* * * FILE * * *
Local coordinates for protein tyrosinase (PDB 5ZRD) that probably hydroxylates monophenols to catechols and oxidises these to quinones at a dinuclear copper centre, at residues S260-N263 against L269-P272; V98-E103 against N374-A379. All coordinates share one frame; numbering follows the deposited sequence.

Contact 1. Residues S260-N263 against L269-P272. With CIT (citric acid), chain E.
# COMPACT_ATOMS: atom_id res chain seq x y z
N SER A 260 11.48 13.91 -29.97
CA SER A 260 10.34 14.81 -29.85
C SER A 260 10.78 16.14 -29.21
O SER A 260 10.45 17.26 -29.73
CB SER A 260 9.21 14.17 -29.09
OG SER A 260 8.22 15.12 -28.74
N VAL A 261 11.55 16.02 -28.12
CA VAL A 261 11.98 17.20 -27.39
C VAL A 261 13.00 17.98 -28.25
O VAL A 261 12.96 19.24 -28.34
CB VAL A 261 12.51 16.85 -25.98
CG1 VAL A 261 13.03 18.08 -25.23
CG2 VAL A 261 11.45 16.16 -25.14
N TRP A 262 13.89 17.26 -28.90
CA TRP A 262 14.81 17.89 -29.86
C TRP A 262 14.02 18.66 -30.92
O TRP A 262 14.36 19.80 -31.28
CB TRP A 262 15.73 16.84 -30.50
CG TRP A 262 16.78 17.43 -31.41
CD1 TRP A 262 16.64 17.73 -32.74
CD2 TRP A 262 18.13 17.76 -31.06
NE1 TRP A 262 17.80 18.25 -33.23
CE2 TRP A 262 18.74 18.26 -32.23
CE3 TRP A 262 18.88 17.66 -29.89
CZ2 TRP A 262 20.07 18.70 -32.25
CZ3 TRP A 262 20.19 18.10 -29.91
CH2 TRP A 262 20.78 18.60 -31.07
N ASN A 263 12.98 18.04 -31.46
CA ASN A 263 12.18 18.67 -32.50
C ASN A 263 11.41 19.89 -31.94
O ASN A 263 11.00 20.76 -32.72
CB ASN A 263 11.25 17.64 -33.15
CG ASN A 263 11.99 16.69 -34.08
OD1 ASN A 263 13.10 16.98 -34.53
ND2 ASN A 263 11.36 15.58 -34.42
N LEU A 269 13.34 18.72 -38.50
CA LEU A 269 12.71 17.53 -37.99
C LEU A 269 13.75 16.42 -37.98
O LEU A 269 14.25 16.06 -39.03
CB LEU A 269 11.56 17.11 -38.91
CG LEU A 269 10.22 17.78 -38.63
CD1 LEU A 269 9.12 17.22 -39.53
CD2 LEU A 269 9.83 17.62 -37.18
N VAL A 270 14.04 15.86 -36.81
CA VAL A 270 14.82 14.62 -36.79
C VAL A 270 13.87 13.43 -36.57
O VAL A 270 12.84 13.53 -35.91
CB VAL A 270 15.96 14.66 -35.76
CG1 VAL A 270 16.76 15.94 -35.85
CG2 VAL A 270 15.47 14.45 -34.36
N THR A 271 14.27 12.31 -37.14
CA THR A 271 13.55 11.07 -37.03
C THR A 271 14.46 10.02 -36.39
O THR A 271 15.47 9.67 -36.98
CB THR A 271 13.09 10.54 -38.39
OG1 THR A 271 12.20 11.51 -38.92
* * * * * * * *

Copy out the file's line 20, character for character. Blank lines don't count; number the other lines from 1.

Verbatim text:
O TRP A 262 14.36 19.80 -31.28